Oceans in Crisis

analytical Essay
1833 words
1833 words

Oceans are such so vast that people underestimate the impact their actions —seeming so insignificant— have on them. Humans have by and large taken the oceans for granted; not considering how important a healthy ocean is to our survival. A popular mind-set is that the oceans are a bottomless supply of fish, natural resources, and an infinite waste dump. There are myriad reasons why the oceans should be saved and the most obvious one is marine life. With 71% of the Earth being covered by water, it is obvious that sea creatures are predominant form of life, making up 80% of the species of life on Earth. However, as important as marine life is, that is not the only reason why saving the oceans is crucial. The ocean floor provides natural resources such as, oil, natural gas, petroleum, minerals, medications, and ingredients for foods and products. The economic benefits of the oceans are huge and significant, as well. Fishing and fish products have provided employment to 38 million people and have generated about $124 billion in economic benefits. However, oceans are on the verge of crisis, marine life, natural resources, transportation, the economy, and important ingredients are at risk due to overfishing, pollution, and acidification. Thus, in this essay I will argue that, oceans are not impervious to human activity and threatening the health of the ocean threatens the health of humanity, since oceans key to our survival.

Overfishing is the most major problem related to oceans, but it is also the most overlooked. Fishing has been going on for thousands of years, and fish have always been seen as a renewable resource, that would replenish itself forever for our benefit. But around the world there is evidence that fish are not recove...

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..." by Bahá'í International Community. Endangered Oceans.” Louise Gerdes, Ed. Opposing Viewpoints® Series. Greenhaven Press, 2009. Bahá'í International Community, "Perspectives: The Blue Planet: Oceans in Crisis," One Country, April-June 2006.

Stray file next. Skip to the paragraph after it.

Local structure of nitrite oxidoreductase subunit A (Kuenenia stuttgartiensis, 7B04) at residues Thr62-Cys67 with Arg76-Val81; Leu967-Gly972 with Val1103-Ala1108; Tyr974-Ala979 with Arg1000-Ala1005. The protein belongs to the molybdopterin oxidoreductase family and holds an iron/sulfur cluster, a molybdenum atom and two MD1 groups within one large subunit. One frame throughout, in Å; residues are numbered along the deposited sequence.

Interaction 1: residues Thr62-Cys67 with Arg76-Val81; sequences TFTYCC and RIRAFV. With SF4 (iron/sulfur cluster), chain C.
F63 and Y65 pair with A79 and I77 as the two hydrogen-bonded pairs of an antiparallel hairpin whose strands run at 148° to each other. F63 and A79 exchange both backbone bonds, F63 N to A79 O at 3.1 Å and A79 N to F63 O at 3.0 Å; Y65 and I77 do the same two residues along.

“Oceans." Current Issues: Macmillian Social Science Library. Detroit: Gale, 2010. Gale Opposing Viewpoints In Context. Web. 30 Nov. 2011.

“The Health of the World's Oceans Is Rapidly Declining" by Pew Environmental Group. Conserving the Environment. Debra A. Miller, Ed. Current Controversies Series. Greenhaven Press, 2010. Protecting Life in the Sea, Philadelphia, PA: Pew Environment Group, The Pew Charitable Trusts, 2008.

“Water pollution." Environmental Encyclopedia. Ed. Marci Bortman, Peter Brimblecombe, and Mary Ann Cunningham. 3rd ed. Detroit: Gale, 2010. Gale Opposing Viewpoints In Context. Web. 27 Nov. 2011.

In this essay, the author

  • Argues that oceans are not impervious to human activity and threatening the health of humanity.
  • Explains that 80% of marine pollution comes from land-based sources. the ocean reprocesses nitrogen compounds into nitrous oxide, which is 300 times more powerful than carbon dioxide.
  • Narrates clover's book, the end of the line: how overfishing is changing the world and what we do.
  • Argues that overfishing is the most major problem related to oceans, but it's also overlooked. in his book the end of the line, charles clover points out that large species of fish have declined by 90 percent over 50 years.
  • Argues that agriculture is the leading threat to water quality in the united states.
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